Fan of claustrophobic fiction
In a nutshell:
In the 1600s in Norway, a sudden storm kills nearly all the men in the village of Vardø. A year later, a man is sent to govern the remaining women.
“But now she knows she was foolish to believe that evil existed only out there. It was here, among them, walking on two legs, passing judgment with a human tongue.”
Why I chose it:
It was in a subscription box and I hadn’t yet read it. Then my partner got it for me for my birthday (whoops) so I figured it was a sign to finally read it.
This is a story primarily about about young women growing up and trying to make their way in difficult circumstances. On the one hand there is Maren, a resident of the village who loses her father, brother, and fiancée in the storm. Her sister-in-law is Sámi, and is pregnant with Maren’s nephew. The women attempt to deal with having lost 40 men from their village, including the town minister. Some take it upon themselves to do things like fish (which is seen as absurd for a woman to do) and try to survive in this freezing land north of the Arctic Circle, while others lean deeper into their Christianity, judging others around them who are defying their ideas of what women should be.
On the other had there is Ursa. She is promised to Absalom, the man who has been identified as the one who will go up to Vardø to ‘take control’ of the situation. She knows nothing about Absalom before she has to get on a ship with him and travel north for a month. She is unprepared to be a wife, let alone a wife in such a challenging environment, but she and Maren become friends.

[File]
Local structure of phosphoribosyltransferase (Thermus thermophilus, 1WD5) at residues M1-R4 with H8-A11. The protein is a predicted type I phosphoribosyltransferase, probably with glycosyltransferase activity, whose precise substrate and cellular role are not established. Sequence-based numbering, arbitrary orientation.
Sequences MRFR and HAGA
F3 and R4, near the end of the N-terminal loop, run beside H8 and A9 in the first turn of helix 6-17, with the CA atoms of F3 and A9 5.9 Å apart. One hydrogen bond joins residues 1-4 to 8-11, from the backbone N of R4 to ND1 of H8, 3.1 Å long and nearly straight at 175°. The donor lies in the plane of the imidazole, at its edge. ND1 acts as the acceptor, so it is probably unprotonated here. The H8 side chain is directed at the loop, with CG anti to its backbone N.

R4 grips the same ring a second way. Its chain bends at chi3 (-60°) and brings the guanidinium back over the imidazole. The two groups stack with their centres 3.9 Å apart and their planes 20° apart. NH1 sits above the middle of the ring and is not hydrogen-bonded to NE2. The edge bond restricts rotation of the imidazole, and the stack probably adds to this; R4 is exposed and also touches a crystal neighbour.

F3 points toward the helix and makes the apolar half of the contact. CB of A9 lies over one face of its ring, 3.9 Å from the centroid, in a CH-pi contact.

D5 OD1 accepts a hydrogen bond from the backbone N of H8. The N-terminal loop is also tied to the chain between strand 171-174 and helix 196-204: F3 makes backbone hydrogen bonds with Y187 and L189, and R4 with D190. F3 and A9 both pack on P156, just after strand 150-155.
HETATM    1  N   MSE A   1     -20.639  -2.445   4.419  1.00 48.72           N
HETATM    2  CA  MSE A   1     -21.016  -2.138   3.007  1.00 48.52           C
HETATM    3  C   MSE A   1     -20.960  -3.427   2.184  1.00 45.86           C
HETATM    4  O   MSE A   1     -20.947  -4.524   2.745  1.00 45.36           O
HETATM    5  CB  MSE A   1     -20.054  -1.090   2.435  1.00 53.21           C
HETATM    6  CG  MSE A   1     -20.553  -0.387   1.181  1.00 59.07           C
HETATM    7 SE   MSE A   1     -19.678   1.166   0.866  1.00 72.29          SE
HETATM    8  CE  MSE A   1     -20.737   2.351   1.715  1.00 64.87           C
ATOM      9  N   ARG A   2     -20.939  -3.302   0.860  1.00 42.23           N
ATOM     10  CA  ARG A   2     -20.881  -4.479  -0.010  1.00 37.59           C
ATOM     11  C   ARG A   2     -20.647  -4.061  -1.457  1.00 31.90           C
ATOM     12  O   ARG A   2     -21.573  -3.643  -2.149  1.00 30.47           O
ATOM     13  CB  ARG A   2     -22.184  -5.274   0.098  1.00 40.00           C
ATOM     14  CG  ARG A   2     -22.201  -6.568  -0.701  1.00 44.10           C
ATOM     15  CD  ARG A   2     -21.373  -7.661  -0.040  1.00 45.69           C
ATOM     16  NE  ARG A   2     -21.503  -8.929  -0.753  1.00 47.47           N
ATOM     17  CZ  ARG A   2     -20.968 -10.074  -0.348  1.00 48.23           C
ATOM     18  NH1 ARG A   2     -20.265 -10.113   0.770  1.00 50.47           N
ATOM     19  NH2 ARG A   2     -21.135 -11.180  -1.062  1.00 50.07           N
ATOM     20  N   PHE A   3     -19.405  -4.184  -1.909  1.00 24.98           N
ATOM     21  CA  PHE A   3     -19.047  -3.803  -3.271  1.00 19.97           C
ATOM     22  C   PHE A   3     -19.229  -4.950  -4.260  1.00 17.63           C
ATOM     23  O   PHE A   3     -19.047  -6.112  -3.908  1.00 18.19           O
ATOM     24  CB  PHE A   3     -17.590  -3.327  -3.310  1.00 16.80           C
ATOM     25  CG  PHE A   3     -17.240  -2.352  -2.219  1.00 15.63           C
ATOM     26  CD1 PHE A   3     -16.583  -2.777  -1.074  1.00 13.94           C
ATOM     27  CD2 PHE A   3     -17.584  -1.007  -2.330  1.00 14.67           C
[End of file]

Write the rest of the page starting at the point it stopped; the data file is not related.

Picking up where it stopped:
Then more things happen, which I won’t share because spoilers but yikes.
The writing is great. Author Millwood Hargrave manages to create such a descriptive environment. I could picture every scene so vividly. And, like some of the crime novels I love that are set in Iceland, she is able to make such an open place feel utterly claustrophobic. And the characters she’s created are well-defined and interesting. I want to learn more about all of them, even the most vile ones.
I was about 1/3 of the way through this book when I was listening to the humor podcast Wine and Crime. If you’re not familiar, three friends pick a theme each week and learn about the background and then share two real-world examples of crimes that fit the theme. A recent one was about a specific topic, which I knew because I listened to the whole starting bit with background on the topic. And then the first story they start telling is about 1617 Vardø, in Finnmark. I hit pause and double-checked and yup, they were about to talk about the historical incident that this book is based on. So I was spoiled, wish I hadn’t been, but it didn’t ruin the book at all.
Recommend to a Friend / Keep / Donate it / Toss it:
Recommend to a Friend and Donate it